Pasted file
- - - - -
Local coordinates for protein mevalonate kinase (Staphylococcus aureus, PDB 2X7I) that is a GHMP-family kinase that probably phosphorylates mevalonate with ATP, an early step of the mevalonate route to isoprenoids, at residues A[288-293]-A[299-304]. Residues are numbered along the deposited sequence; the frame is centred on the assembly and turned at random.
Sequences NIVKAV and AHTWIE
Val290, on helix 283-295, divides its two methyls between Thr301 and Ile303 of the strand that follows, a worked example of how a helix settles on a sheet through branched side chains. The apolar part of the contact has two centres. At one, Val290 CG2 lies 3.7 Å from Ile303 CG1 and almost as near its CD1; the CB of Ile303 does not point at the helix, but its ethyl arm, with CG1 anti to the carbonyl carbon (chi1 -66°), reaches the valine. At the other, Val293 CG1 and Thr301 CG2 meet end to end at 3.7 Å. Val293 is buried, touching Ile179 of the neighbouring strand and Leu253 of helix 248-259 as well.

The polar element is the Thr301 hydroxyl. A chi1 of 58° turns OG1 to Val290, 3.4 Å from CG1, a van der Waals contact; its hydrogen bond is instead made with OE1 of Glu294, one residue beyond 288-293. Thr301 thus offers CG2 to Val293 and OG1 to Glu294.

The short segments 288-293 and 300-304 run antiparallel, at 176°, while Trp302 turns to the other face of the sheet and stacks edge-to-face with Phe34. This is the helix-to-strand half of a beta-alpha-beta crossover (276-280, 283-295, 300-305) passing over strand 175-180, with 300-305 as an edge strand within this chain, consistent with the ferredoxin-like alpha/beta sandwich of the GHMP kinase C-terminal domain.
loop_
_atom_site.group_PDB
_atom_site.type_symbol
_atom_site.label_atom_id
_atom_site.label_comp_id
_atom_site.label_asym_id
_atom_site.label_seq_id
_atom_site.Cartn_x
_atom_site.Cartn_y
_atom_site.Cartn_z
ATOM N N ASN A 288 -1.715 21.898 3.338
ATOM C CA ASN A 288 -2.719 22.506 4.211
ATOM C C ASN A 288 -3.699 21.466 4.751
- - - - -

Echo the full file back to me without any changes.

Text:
Local coordinates for protein mevalonate kinase (Staphylococcus aureus, PDB 2X7I) that is a GHMP-family kinase that probably phosphorylates mevalonate with ATP, an early step of the mevalonate route to isoprenoids, at residues A[288-293]-A[299-304]. Residues are numbered along the deposited sequence; the frame is centred on the assembly and turned at random.
Sequences NIVKAV and AHTWIE
Val290, on helix 283-295, divides its two methyls between Thr301 and Ile303 of the strand that follows, a worked example of how a helix settles on a sheet through branched side chains. The apolar part of the contact has two centres. At one, Val290 CG2 lies 3.7 Å from Ile303 CG1 and almost as near its CD1; the CB of Ile303 does not point at the helix, but its ethyl arm, with CG1 anti to the carbonyl carbon (chi1 -66°), reaches the valine. At the other, Val293 CG1 and Thr301 CG2 meet end to end at 3.7 Å. Val293 is buried, touching Ile179 of the neighbouring strand and Leu253 of helix 248-259 as well.

The polar element is the Thr301 hydroxyl. A chi1 of 58° turns OG1 to Val290, 3.4 Å from CG1, a van der Waals contact; its hydrogen bond is instead made with OE1 of Glu294, one residue beyond 288-293. Thr301 thus offers CG2 to Val293 and OG1 to Glu294.

The short segments 288-293 and 300-304 run antiparallel, at 176°, while Trp302 turns to the other face of the sheet and stacks edge-to-face with Phe34. This is the helix-to-strand half of a beta-alpha-beta crossover (276-280, 283-295, 300-305) passing over strand 175-180, with 300-305 as an edge strand within this chain, consistent with the ferredoxin-like alpha/beta sandwich of the GHMP kinase C-terminal domain.
loop_
_atom_site.group_PDB
_atom_site.type_symbol
_atom_site.label_atom_id
_atom_site.label_comp_id
_atom_site.label_asym_id
_atom_site.label_seq_id
_atom_site.Cartn_x
_atom_site.Cartn_y
_atom_site.Cartn_z
ATOM N N ASN A 288 -1.715 21.898 3.338
ATOM C CA ASN A 288 -2.719 22.506 4.211
ATOM C C ASN A 288 -3.699 21.466 4.751